The Tax Cut and Jobs Act of 2017: How Does it Affect Your Estate Planning?Late last year, Congress finally passed the much anticipated tax reform bill, the “2017 Tax Act,” which provides many significant changes to income tax laws, but also to estate planning and gift taxes.
As with any new tax law, we strongly recommend each person or family obtain individual specific tax advice about how a new law may affect them or their circumstances.
The following is a general outline of some of the tax law changes in the 2017 Tax Act that may affect your estate plan:
No Repeal: President Trump was seeking a complete repeal of the federal estate tax and an early version of the 2017 Tax Act had repeal provisions contained therein. The Act that was finally passed however does not include any type of estate or gift tax repeal.
Estate Tax Exemption: The estate tax exemption has been doubled from $5 million to $10 million, adjusted for inflation. This increase (plus inflation adjusted since 2010) puts the estate tax exemption for 2018 at $11.2 million dollars per person. With continued inflation, the estate tax exemption should be around $16.8 million per person by 2025.
Lifetime Gift Tax Exemption (and GST): The lifetime gift tax exemption (the amount you can gift during your life time) and the GST exemption (generation skipping tax) continue to mirror the estate tax exemption. Therefore, these exemptions have also doubled to $10 million, or $11.2 million in 2018 with inflation.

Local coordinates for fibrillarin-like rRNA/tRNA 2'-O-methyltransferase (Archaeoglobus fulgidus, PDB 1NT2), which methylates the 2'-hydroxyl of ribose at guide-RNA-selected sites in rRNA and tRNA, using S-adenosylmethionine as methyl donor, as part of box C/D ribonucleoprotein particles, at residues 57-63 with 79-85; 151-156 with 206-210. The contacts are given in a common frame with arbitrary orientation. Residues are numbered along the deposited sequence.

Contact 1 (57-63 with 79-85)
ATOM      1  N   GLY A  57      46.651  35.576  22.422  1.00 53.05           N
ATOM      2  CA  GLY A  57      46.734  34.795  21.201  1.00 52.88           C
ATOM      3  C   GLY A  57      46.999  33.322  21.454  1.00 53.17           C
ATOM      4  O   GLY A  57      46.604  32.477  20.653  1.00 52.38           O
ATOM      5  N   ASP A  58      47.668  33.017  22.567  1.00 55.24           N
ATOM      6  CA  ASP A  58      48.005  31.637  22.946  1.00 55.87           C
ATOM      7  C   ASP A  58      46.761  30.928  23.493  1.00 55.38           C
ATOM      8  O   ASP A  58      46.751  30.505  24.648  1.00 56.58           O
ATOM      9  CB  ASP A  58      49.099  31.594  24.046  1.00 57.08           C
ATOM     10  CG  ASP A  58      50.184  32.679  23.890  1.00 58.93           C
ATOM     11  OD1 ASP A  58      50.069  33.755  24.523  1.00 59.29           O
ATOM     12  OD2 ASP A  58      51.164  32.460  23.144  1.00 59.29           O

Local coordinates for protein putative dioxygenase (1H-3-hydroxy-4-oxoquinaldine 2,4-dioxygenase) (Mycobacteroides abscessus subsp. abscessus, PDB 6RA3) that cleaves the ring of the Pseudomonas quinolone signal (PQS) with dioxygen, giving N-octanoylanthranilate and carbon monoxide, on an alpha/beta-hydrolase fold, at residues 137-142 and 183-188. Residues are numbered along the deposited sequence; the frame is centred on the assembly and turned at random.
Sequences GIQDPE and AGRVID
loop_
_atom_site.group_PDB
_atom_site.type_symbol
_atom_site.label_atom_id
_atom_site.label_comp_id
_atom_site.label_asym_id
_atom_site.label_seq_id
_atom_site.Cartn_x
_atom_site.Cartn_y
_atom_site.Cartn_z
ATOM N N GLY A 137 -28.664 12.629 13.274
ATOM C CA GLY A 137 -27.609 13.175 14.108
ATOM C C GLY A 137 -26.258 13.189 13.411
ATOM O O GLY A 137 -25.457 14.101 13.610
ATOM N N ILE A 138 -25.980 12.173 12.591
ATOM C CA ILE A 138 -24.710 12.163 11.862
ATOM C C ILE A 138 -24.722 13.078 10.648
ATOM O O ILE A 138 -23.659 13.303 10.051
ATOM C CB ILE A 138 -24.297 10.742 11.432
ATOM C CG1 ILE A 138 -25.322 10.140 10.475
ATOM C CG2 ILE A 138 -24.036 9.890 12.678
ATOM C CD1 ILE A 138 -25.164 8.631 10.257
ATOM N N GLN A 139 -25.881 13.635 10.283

Annual Gift Tax Exemption: There was no change in the 2017 Tax Act for the annual gift tax exemption. However, after 5 years of being at $14,000, the annual gift tax exemption has finally increased (due to inflation) to $15,000 per individual, per grantor, per year for 2018.
Step-Up in Basis: There was no change to the current laws regarding a decedent receiving a step-up in basis at death and the possibility of a double step-up in basis in Arizona and other community property states. This is good news, as back in 2010 when the estate tax was repealed for one year, Congress initiated a “carry-over” basis rule that had a negative effect on many families.
Portability: The 2017 Tax Act did not change the existing rules regarding spousal portability. Therefore, a married couple could effectively give up to $22.4 million dollars estate tax free utilizing both estate tax exemptions in 2018. Portability continues to be impermissible however, for GST purposes.
Sunset Provision Included in Tax Act: Like the last major tax act from 2001, the 2017 Tax Act has a sunset provision, where these new tax laws will terminate as of December 31, 2025. Obviously a new Congress could initiate subsequent changes to the tax code before we ever get to 2026, which may make the sunset provision mute. Assuming the new estate and gift tax laws expire on January 1, 2026, the estate, gift and GST exemptions will again be at $5 million, with an adjustment for inflation approximately $6.3 million per person.
If you have any questions regarding family based estate planning, these new estate and gift tax laws, or any other legal issues, please call the estate planning attorneys at Rowley, Chapman & Barney, Ltd. ( (480) 833-1113.